I make an effort to eat salad for lunch every day, and fill my plate with healthy veggies at dinner – but if I’m being honest, the thing I look forward to most is dessert. Whether it’s rich, creamy chocolate or a brownie or cupcake, it’s like my brain is wired to crave sweets after every meal.
Enter a new study, that suggests I can convince myself to prefer something else (raw broccoli perhaps)?
The study, published in the journal Nature Neuroscience, shows that we can be brainwashed into having particular food preferences (think junk food marketing).
According to Science Magazine, researchers at the University of Texas asked study participants how much they would pay for 200 different snacks, then put them through a computer test that showed photos of the same foods. When certain foods popped up on the screen, a tune was played that encouraged the participant to hit a button as fast as they could.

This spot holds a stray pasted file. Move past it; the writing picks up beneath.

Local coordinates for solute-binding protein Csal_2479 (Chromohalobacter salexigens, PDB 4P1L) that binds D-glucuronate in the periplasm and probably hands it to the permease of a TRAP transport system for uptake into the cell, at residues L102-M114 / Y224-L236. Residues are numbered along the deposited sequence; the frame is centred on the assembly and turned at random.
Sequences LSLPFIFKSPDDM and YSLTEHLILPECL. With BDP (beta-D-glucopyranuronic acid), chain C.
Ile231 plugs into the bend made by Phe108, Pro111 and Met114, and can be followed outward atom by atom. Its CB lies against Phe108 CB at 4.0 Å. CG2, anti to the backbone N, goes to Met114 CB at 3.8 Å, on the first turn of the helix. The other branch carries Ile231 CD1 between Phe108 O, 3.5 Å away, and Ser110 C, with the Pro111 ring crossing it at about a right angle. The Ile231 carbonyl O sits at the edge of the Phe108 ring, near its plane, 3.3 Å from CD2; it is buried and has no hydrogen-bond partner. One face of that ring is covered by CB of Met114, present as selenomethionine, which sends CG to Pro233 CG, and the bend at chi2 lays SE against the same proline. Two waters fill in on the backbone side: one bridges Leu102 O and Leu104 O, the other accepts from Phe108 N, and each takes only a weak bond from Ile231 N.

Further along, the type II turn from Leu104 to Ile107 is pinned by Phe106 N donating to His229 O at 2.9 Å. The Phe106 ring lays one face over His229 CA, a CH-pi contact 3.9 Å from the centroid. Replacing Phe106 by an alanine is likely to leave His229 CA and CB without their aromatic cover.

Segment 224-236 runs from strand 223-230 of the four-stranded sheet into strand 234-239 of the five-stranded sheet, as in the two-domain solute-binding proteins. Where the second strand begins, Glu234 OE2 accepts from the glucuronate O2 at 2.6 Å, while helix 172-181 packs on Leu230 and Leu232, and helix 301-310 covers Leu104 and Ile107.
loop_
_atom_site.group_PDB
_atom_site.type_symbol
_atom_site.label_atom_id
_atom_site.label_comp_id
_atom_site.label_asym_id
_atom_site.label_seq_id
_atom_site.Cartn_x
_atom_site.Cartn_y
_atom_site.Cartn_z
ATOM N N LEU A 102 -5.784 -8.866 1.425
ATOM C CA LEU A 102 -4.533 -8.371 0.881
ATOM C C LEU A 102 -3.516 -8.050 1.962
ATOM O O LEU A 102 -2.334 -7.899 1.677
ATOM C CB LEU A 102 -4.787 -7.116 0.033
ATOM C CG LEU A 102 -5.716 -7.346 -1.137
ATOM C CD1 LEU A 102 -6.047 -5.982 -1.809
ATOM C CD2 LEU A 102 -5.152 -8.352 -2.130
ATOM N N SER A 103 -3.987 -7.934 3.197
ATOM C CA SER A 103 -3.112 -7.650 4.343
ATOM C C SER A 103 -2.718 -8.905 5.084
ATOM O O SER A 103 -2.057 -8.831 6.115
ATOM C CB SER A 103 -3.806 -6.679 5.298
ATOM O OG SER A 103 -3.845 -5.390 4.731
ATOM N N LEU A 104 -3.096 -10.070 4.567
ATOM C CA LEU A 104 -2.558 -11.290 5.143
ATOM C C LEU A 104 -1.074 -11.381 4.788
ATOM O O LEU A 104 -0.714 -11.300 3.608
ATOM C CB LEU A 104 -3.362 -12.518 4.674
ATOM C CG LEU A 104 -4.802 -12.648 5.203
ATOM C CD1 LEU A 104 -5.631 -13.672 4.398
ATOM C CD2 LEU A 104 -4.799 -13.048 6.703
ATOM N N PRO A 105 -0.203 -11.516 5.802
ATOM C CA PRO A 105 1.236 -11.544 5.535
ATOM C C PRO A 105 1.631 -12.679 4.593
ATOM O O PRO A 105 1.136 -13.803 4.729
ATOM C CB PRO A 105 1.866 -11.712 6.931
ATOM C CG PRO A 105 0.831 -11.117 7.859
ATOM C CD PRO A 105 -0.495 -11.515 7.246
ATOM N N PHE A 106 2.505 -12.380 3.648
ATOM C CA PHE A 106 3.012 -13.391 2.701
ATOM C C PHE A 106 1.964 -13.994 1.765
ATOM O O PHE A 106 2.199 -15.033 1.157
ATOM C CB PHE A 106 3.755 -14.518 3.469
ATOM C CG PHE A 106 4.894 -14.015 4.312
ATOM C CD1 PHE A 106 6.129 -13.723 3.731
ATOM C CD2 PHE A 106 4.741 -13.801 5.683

After the test, the participants were asked to rate their preference for the foods again. The majority of the time, they chose the treats that were associated with the tune played during the test (even if they originally said they’d pay less for that particular treat).
"Cue-approach training increased attention to the cued items," the researchers wrote.
Now, if I can just cue myself to respond more quickly to broccoli than to chocolate, my desserts will get a lot healthier.
What do you think of this study? If you could brainwash yourself to like certain foods, would you do it?
-Katharine Watts, associate web editor